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I have this class file I wanna put in a jar - let's call it cJar - and the class file uses a jar library that we'll call lJar. I wanna include lJar in cJar in such a way that when I run cJar the class file can use lJar in cJar instead of having to rely on something outside cJar. I tried adding Class-Path: lJar.jar to the classpath, but apparently that points to the file lJar.jar that's in the same folder as cJar is being executed in, rather than within cJar itself. Class-Path: cJar.jar\lJar.jar didn't work either.

I worked around it by extracting lJar and including not the jar itself but its org folder in cJar, which worked without specification of classpath, but it'd be sweet to make it work with the jar file instead.

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jar inside another jar is very uncommon. Instead keep it in the same directory as main jar and include it using manifest classpath of the main jar. –  RaviH Feb 10 '14 at 16:25
    
Yeah how about that, just conform to the standard rather than considering what works best on a case by case basis. I already have a workaround that's better than what you're suggesting, so no. –  Blrp Feb 10 '14 at 16:30
    
Mixing the dependent jar contents into the main jar? If yes, that is a dirty workaround. Drop the idea. –  RaviH Feb 10 '14 at 16:33
    
Stop trying to tell me what works best while having zero awareness of the context. I just want to create one program for one specific task. Why should I create it as two files that need to be in the same folder, rather than as one file that I can move around as I please? Because some guy on the internet has a rigid, dogmatic idea of what's "dirty" or not? Still no. –  Blrp Feb 10 '14 at 16:42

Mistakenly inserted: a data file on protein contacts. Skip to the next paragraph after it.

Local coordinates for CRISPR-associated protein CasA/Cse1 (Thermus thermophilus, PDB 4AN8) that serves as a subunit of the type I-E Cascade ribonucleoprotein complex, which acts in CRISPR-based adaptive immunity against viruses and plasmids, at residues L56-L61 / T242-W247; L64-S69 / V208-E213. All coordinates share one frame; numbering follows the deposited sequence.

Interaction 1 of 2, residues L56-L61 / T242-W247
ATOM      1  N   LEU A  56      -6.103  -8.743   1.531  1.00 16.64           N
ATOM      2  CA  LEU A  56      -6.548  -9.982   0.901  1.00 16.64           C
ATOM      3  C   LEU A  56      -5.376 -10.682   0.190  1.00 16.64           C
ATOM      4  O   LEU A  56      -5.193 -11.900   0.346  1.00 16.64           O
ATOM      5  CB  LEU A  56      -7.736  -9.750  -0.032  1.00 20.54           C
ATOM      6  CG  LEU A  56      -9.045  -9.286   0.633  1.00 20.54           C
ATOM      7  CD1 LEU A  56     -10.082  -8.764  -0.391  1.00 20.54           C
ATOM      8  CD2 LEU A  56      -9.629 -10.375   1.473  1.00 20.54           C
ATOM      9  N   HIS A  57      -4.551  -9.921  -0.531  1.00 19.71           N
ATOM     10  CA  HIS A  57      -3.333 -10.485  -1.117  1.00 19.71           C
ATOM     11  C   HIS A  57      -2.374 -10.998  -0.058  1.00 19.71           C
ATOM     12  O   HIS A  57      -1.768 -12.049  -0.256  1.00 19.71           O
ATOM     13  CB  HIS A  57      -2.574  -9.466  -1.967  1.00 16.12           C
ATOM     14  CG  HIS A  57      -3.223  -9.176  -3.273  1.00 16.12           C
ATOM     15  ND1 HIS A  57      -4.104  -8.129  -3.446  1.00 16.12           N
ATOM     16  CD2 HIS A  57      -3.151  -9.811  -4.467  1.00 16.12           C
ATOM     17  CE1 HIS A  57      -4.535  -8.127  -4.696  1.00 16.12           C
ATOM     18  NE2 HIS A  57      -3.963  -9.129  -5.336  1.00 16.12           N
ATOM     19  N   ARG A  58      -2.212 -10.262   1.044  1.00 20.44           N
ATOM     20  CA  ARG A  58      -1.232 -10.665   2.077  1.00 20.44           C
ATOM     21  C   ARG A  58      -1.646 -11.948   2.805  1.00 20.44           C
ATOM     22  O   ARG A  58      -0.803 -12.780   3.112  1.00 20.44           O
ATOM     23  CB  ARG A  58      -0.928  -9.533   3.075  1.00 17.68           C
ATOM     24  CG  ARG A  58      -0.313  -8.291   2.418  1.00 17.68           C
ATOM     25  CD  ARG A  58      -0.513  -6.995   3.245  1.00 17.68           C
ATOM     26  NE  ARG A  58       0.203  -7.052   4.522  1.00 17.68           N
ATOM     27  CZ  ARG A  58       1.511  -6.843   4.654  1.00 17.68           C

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One program for one task. Therefore we mix-up the jar contents. Going by that, solutions like Maven should not exist. Just mix up all jars into one jar and job is done! But they don't do it. They serve each jar separately. They take the pain of keeping the jars separate, manage the dependencies between thousands of jars they serve. Why? May be they are also rigid and dogmatic? Or there may be a strong reason for doing that? All the best for whichever path you decide to take :-) –  RaviH Feb 10 '14 at 16:52

1 Answer 1

What you are describing is something very similar to a shaded jar. This is a concept (as far as I know) introduced for maven using the maven shade plugin.

This unpacks jars into an uber-jar and in the process renames the package of the dependent classes. It then updates the bytecode of any classes within the jar that use the shaded classes.

Apache Maven Shade Plugin

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